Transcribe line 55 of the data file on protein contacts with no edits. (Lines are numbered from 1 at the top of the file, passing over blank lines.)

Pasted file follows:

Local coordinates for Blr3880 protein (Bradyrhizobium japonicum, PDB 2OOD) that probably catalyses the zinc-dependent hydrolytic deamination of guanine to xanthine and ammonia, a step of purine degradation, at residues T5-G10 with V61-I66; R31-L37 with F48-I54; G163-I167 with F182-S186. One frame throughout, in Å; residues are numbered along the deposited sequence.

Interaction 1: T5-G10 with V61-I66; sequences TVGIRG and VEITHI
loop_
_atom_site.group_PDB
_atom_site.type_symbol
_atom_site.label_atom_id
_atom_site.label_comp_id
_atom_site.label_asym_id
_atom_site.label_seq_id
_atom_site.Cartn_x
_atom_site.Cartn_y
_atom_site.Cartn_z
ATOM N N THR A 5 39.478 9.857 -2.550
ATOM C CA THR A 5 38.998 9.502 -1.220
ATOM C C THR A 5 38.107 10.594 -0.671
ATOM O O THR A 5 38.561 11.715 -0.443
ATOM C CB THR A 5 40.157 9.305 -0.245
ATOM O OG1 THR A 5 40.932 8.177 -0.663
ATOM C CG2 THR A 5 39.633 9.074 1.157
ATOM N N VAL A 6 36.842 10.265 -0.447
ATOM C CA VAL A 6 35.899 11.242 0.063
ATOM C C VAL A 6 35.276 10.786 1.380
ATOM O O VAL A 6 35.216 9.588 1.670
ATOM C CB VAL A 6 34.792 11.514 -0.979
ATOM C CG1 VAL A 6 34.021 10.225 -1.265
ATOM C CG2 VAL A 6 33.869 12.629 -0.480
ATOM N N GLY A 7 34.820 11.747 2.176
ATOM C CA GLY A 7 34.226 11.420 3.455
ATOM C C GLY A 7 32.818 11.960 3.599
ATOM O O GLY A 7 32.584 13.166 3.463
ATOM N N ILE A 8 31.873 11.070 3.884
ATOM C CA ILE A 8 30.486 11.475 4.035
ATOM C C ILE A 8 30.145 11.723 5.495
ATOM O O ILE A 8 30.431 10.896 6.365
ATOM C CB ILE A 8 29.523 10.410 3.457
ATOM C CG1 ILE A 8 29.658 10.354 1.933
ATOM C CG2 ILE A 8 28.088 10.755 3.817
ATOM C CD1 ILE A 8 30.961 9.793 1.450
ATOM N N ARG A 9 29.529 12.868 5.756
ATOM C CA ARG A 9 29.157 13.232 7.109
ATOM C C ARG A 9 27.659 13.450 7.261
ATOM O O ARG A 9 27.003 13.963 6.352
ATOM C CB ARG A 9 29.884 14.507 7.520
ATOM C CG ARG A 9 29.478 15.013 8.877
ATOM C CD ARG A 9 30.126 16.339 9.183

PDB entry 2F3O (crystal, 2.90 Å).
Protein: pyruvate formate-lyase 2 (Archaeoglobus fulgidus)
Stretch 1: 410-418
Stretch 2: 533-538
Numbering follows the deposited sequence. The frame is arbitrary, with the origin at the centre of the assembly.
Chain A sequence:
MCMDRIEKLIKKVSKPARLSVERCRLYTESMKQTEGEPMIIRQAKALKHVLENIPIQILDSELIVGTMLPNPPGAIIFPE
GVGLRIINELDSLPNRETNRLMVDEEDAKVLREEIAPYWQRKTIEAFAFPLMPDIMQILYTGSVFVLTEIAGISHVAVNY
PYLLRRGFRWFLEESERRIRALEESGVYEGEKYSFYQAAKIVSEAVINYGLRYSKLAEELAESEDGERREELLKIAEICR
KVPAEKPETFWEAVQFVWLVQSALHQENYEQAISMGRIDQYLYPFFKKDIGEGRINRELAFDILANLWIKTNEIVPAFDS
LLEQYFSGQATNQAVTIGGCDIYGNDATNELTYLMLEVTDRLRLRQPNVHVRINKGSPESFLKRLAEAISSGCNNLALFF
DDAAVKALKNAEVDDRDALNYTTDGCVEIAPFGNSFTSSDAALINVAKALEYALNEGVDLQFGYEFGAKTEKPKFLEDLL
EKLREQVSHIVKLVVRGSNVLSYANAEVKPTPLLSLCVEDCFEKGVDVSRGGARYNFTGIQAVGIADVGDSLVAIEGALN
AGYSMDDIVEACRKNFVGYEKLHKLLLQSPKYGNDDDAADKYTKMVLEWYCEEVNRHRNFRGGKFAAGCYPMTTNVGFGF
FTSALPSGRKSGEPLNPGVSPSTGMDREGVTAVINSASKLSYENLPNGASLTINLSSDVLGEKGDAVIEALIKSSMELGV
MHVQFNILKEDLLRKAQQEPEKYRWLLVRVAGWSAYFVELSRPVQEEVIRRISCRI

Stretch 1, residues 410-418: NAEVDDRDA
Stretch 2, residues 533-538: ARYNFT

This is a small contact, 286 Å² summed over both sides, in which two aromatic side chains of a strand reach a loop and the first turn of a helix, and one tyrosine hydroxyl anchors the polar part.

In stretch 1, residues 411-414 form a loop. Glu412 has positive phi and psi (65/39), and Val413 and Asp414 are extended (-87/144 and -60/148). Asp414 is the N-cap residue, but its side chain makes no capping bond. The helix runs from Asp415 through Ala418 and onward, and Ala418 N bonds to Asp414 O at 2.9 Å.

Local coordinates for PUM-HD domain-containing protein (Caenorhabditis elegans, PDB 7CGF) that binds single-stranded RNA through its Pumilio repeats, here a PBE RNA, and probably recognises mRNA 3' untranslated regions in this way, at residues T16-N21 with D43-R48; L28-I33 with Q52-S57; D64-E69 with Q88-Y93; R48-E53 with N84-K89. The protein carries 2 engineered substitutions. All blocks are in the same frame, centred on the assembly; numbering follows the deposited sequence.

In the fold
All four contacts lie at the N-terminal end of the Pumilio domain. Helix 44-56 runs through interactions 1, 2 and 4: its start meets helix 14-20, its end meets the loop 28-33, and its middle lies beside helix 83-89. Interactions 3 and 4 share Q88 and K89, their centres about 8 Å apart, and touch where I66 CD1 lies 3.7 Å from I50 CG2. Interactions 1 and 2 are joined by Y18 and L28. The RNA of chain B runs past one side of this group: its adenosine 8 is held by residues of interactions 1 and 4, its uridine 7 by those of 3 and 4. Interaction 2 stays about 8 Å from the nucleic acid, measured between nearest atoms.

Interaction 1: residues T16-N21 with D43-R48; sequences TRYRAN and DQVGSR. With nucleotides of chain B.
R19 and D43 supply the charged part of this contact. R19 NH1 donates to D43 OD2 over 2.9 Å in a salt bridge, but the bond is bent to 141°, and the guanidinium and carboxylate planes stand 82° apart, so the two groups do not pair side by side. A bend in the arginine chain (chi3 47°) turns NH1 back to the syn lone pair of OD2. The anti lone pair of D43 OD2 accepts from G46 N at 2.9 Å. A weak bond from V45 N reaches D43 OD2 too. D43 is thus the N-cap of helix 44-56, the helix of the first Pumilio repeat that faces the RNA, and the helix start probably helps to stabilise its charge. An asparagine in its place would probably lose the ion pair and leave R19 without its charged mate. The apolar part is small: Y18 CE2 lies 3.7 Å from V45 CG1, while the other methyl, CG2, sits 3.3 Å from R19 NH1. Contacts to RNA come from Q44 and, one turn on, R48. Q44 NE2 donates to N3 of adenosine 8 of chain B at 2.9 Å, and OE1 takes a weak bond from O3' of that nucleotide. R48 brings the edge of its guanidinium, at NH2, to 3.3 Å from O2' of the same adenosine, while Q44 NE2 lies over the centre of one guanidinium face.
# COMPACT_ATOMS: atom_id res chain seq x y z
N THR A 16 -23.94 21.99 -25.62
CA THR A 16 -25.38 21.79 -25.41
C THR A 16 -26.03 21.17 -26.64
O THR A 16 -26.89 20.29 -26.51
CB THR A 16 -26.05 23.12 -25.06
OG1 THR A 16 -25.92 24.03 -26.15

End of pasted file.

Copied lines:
KVPAEKPETFWEAVQFVWLVQSALHQENYEQAISMGRIDQYLYPFFKKDIGEGRINRELAFDILANLWIKTNEIVPAFDS